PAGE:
Security MEA speaks with Steve Grobman, CTO at McAfee on the recent Petya ransomware attack.
What is the extent of the damage caused by the Petya ransomware cyberattack?
We are currently tracking a smaller number of impacted systems as compared to WannaCry, mostly in Europe and Eastern Europe, but that will evolve over time as connected systems become infected. The general interest and number of queries about this attack campaign is very high, as people now understand the potential impact of these types on their systems.
What are you as a security vendor doing to ensure your clients are not affected by such an attack or the affects of such an attack are mitigated?
Upon learning of these incidents, McAfee quickly began working to analyze samples of the ransomware and develop mitigation guidance and detection updates for its customers. McAfee has subsequently provided extra DAT updates to all its customers and provided them and the public further analysis on the attacks. McAfee urges all customers to ensure these DAT updates have been applied, and furthermore ensure that security updates are applied for all the software solutions they use.
What sort of precautions or remediations do companies need to take in order to keep themselves safe from the Petya attack?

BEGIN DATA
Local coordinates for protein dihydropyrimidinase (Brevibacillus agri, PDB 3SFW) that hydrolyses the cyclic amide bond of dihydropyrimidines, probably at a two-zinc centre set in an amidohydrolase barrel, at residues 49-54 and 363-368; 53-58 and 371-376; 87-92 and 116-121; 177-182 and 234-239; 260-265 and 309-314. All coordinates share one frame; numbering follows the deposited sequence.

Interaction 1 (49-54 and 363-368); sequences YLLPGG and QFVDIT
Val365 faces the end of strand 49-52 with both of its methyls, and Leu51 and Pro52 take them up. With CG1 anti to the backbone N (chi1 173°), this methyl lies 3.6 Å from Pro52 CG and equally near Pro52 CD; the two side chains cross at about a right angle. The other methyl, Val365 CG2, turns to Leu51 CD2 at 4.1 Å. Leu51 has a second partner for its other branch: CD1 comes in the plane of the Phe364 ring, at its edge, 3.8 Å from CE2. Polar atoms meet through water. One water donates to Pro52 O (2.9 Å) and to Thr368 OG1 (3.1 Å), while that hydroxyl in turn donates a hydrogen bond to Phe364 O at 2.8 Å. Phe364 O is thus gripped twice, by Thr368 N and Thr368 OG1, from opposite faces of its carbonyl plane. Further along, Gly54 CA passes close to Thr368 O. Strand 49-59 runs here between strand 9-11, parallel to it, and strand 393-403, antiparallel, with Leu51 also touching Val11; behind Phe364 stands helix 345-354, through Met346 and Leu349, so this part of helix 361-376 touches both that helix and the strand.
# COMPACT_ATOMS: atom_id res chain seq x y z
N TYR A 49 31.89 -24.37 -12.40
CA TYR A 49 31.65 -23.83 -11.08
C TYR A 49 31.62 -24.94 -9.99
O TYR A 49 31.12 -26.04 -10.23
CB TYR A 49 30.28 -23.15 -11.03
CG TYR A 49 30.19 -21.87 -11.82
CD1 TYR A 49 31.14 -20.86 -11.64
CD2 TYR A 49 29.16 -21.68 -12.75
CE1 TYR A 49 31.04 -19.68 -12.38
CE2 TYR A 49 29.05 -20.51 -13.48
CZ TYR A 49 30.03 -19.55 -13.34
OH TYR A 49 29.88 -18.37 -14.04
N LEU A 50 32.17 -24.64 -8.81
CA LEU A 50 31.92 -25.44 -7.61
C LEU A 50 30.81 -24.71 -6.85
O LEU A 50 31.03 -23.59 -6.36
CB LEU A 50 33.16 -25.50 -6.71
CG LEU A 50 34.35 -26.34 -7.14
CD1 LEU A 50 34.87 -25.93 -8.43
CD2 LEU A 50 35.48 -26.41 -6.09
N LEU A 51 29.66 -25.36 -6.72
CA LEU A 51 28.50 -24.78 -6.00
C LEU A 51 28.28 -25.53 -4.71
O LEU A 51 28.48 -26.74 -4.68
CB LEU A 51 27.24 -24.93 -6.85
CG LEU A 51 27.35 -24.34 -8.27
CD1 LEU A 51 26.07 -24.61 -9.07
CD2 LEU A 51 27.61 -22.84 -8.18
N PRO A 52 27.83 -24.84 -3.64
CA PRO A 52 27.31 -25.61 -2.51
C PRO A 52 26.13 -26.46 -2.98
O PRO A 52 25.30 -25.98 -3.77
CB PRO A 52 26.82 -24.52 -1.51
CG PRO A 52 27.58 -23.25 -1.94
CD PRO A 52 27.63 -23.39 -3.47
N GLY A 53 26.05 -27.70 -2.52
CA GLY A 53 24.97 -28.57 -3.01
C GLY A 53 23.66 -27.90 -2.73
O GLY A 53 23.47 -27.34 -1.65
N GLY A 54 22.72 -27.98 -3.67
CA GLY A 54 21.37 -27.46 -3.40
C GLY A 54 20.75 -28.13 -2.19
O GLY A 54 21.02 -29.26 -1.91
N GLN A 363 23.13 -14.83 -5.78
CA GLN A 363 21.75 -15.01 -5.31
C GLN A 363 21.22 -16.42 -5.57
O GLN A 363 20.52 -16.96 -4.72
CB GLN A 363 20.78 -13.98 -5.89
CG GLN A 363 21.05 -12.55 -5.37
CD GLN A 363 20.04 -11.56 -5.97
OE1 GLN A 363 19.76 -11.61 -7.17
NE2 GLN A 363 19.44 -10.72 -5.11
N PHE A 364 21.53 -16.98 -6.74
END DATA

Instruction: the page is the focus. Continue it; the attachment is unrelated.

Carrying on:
One of the things we are very strongly recommending all organizations around the world do is not only aggressively patch vulnerabilities like the Windows CVE-2017-0144 SMB vulnerability, but if for some reason they cannot patch, there are other steps they can take. They can do things like reconfiguration changes to machines so they don’t accept connections for older versions of what we call SMB, and would therefore protect against that vulnerability.
To prepare for the next generation of ransomware attacks, it is imperative that organizations patch all systems aggressively against known vulnerabilities, establish a secure architecture that utilizes advanced cyber security defense technologies and execute a comprehensive data back-up plan for their organization.
Why according to you is the Petya attack more serious than the previous WannaCry attack?
Similar to WannaCry, Petya spreads via the EternalBlue SMB exploit. However, Petya introduces additional spreading mechanisms to ensure success. It steals credentials and uses stolen credentials to compromise additional machines, including machines that do not have software vulnerabilities.
Petya differs from usual ransomware families in that it doesn’t just encrypt user files, it also encrypts the machine Master Boot Records (MBR), rendering the disk inaccessible and preventing normal users from recovering data. Once this has happened, the only way to retrieve data is via the decryption key held by the attackers. This is the first ransomware we have seen that uses the hybrid infection technique. The technique uses a combination of vulnerability exploitation and credential theft to infect machines.